Sunrise – Dec. 20, 1925 – Sunset – Nov. 18, 2012
Mrs. Flossie Virginia Mizell Rhodes was born December 20, 1925 in the Travis Community of Columbia, N.C. to the late Andrew Wilson Mizell, Jr. and Viada Rowsom Mizell.
Mrs. Rhodes attended Travis and Tyrrell County Training Schools until soon after high school when she moved to Washington, D.C .with her late husband, John Rhodes.
She was baptized at an early age and continued her spiritual growth in Washington, D.C. joining Walker Memorial Baptist Church where she was an active member in many activities. In Washington, D.C. Mrs. Rhodes made her mark on the community by serving others in need, gaining recognition among the residents for her involvement in the 1960’s anti- poverty movement, particularly the United Planning Organization.
Rhodes organized elderly residents with civil rights legends Dr. Martin Luther King, Jr. and Fannie Lou Hamer and risked to organize the community during the Tent City protests in the 1960’s in Washington.
She was also a participant and receptionist for the National Caucus and Center on Black Aged for 13 years.
She also served two years in Vietnam. Flossie’s beloved husband, John Rhodes passed in 1979. Preceding her in death are Andrew, Sr. and Virginia (wife), Mack and Mariah (wife), Charles and Verna (wife), James and Delia (wife).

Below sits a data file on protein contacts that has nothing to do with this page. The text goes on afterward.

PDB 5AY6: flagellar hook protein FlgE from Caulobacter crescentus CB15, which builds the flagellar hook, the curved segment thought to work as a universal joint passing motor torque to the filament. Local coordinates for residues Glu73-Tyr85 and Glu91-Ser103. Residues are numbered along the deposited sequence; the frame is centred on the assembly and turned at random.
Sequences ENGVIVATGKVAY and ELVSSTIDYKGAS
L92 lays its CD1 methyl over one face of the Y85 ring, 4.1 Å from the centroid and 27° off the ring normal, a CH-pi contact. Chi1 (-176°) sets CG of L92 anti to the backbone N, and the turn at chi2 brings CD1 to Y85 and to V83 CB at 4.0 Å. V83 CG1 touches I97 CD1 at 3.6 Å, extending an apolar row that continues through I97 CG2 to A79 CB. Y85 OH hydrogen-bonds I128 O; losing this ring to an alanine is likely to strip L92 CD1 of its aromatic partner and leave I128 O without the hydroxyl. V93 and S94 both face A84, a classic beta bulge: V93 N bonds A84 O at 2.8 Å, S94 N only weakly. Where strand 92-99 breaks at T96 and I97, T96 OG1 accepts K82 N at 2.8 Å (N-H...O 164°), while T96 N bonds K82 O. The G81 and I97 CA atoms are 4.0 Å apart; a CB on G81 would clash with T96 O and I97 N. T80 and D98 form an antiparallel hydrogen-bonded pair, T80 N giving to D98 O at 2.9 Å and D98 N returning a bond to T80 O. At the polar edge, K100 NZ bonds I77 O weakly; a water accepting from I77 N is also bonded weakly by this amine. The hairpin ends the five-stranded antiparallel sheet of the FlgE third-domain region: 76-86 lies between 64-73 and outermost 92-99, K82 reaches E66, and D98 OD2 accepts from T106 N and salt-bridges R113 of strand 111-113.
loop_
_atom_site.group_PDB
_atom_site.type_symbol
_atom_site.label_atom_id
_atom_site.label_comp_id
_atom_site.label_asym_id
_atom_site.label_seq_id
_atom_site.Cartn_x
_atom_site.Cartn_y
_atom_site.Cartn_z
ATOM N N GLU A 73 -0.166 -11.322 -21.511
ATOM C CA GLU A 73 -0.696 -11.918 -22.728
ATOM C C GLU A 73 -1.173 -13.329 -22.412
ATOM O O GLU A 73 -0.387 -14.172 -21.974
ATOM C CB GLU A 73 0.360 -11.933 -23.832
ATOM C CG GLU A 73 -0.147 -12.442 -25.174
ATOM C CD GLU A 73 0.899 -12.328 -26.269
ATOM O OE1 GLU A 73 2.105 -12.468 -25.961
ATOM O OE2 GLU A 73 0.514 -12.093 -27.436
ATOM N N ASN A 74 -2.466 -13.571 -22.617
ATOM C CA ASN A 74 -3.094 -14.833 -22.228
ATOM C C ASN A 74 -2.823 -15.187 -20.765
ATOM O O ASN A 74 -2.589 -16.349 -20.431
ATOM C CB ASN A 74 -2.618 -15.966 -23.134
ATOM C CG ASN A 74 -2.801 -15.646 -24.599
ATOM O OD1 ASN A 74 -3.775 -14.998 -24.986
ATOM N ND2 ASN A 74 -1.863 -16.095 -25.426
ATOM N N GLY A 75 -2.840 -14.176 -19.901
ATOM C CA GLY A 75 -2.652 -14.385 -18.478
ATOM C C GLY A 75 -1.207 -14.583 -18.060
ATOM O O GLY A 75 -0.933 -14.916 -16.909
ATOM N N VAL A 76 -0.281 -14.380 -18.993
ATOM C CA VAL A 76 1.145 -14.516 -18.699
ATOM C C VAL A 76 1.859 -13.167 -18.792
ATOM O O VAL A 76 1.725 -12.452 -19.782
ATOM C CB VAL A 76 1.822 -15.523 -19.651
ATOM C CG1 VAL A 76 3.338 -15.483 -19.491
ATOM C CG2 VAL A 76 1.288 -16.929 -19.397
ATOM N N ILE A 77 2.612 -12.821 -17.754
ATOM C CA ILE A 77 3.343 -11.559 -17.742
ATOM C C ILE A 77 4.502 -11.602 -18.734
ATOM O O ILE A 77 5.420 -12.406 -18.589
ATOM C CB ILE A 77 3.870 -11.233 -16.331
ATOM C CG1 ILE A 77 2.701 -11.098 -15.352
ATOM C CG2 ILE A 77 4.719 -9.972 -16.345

Also preceding her in death are her brothers and sisters, Sylvanus, Felton, Esrom, Eucelius, Oberia, Wilson, Leo-nard, Elvin and a favorite niece, Myrtle.
Remembering their loss are her two sister-in-laws, Bessie Mizell and Ophelia Mizell, a host of grandchildren and great- grandchildren and a large extended family of nieces, nephews, cousins, two goddaughters, Linda and Julia, and a list of friends whom share long- lasting memories.
“Our mother, grandmother, aunt and friend took great interest in all of us and looked forward to seeing us grow into strong, faithful, and spiritual men and women full of courage and honor and she will for-ever be greatly missed,” stated son Charles Ray Rhodes, fondly.